College Life and Migraines
The stressors of being away from home for the first time, coupled with not eating or sleeping well, along with an enormous workload can lead to the perfect storm – development of migraines.
Even if you have had migraines prior to attending college, the above factors can unleash a reaction of recurrent frequent attacks. Both my daughter and I experienced worsening migraine attacks during the first semester of college.
What can you do to prevent this reaction from occurring?
Being a college student with all the rigorous demands is challenging enough without having to worry about migraine attacks.
Know your health history
First, it is important to be cognizant of your family history and risk factors. Make sure that before attending college, you have your migraine prescription medicines on hand (ask your doctor/pharmacist to transfer the prescription to a nearby pharmacy or to the student center).
Be aware of changing patterns
Second, it is important to recognize patterns and realize that typically there is not one single trigger but a combination of things like lack of sleep, dehydration, low pressure, etc. that triggers migraines. Of note, in my experience, migraines occur more frequently when there is a drastic change in typical routine.
For instance, if at home you were used to sleeping 8 hours a night and now you only sleep 5 hours in college- this alteration in schedule will most likely result in exacerbation of head pain. Once your body is used to going 5 hours the chance of having a migraine attack will diminish.
The same thing happens during stressful situations. Initially, the overwhelming stress of new collegiate life will most commonly trigger migraines. However, there may be times when a severe migraine will strike after the inciting stressors have dissipated (e.g. you finally got to sleep a full night after staying up all night studying for finals or finished a stressful project and wham migraine). These episodes can often be confusing and misleading, leaving one perplexed.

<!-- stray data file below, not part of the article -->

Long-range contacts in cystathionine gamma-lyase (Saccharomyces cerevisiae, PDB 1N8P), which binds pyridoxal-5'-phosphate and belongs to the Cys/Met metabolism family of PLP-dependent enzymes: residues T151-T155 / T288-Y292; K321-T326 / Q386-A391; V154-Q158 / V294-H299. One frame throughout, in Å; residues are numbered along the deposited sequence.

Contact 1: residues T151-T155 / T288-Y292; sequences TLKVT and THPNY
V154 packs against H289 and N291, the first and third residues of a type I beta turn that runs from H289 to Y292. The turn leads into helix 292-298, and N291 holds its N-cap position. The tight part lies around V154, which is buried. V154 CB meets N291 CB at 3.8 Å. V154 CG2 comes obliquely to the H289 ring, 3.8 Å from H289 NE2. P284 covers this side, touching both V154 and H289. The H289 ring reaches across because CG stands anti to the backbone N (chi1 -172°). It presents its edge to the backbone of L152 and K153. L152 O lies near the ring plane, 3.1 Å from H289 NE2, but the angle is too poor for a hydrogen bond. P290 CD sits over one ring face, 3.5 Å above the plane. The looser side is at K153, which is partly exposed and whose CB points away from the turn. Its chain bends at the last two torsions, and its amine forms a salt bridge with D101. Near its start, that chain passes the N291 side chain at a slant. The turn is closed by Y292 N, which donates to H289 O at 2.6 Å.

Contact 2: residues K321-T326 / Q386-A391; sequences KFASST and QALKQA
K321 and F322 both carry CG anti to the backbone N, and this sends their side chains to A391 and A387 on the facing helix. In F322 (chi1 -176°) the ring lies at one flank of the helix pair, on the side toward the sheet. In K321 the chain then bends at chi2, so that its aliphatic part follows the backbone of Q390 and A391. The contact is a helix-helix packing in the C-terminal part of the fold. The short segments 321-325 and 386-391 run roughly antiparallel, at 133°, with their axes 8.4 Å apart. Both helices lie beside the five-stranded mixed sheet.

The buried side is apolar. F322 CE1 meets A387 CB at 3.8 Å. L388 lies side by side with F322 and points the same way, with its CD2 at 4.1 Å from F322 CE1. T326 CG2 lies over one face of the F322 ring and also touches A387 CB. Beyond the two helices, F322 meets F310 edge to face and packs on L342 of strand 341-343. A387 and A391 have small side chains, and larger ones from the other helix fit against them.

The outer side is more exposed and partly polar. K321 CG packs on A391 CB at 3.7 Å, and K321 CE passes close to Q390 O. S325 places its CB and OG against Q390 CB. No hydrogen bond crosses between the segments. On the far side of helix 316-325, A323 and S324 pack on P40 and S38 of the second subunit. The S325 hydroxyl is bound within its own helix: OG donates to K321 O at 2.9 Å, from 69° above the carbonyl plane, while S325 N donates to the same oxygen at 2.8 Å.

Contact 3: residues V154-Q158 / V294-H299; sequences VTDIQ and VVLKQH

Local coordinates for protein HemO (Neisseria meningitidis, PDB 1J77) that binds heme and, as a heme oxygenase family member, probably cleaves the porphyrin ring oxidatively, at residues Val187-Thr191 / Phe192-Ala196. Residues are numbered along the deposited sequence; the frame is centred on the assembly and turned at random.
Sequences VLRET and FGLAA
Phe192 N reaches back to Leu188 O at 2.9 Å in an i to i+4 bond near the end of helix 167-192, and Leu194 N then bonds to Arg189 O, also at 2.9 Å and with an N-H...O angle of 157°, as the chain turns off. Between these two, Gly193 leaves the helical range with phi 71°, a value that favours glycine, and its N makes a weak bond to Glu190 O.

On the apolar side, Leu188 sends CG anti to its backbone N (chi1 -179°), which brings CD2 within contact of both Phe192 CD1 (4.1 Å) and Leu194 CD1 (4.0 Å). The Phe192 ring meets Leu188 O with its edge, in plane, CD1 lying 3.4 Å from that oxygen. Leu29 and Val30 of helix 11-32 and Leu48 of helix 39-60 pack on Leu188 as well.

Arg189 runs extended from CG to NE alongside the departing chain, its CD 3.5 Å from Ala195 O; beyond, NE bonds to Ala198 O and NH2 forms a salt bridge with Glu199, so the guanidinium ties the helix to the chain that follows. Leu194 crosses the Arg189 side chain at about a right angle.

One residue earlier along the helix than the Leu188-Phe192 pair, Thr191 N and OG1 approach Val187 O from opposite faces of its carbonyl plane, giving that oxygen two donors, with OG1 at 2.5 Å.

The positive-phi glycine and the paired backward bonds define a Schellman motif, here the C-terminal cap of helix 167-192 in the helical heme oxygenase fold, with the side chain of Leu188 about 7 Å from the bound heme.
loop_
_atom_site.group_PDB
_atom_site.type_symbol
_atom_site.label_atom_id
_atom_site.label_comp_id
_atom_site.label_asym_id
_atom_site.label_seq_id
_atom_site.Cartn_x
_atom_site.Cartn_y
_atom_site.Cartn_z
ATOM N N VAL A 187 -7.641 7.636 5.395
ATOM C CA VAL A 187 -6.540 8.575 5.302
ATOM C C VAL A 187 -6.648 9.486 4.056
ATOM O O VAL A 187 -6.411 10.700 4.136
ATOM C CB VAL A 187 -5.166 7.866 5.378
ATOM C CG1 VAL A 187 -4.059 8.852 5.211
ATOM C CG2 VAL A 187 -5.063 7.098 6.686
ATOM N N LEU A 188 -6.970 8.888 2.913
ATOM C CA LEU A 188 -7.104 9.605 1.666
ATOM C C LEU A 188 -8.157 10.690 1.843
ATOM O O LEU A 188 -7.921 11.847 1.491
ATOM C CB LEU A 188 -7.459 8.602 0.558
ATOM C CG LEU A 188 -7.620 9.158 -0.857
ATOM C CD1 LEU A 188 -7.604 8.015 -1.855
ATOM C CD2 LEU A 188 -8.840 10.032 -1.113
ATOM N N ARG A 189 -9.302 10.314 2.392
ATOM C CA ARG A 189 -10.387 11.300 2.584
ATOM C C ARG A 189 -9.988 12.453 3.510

Know your triggers
Third, because everyone is different as to what combination causes their migraine attacks and what constitutes stress in their own life, it is imperative to know oneself. Keep a migraine diary if unsure so you can see patterns or help you recognize triggers.
For example, some people have migraines every time they drink red wine (I am one of those people so I avoid it completely). Others get migraine attacks if they eat MSG (in Chinese food) or chocolate, while others have improvement in head pain with caffeine and chocolate (me).
11 migraine management tips
In the end, best treatment practices prevail:
- Stay informed about your condition – what triggers it and how to reduce episodes.
- Avoid offending foods (especially alcohol and smoking).
- Make sure you maintain a routine (sleeping and eating 3 nutritious meals a day go a long way in preventing and keeping migraine attacks at bay).
- Hydrate, hydrate, hydrate.
- Having medication handy at all times to take as soon as symptoms commence is crucial and use prophylactic treatments if needed (even if no head pain is present, but only light/noise sensitivity or nausea is present, take your medication).
- Stay physically active.
- Find ways to reduce stress.
- Avoid loud and smoky places if at all possible (carry earplugs).
- Then there are times when we have no control, like when weather changes – migraine attacks will just come on suddenly; but if you have medication on hand (along with remaining in a cool, low light, quiet place) it is much easier to weather the storm (wear dark shades if light sensitivity or sleep with a sleeping mask, like I do).
- If not being able to sleep a full 8 hours causes a migraine, then you need to prioritize sleep. But what if a roommate keeps you up? You must have a discussion with them about your needs. Consider a divider to have some privacy, wear a mask to sleep, and/or use earplugs. If all else fails, you may need to consider rooming in a suite where you can have your own space.
- Consider a diffuser for your room to help relax. Using oils like peppermint also helps relieve nausea and head pain.
This article represents the opinions, thoughts, and experiences of the author; none of this content has been paid for by any advertiser. The Migraine.com team does not recommend or endorse any products or treatments discussed herein. Learn more about how we maintain editorial integrity here.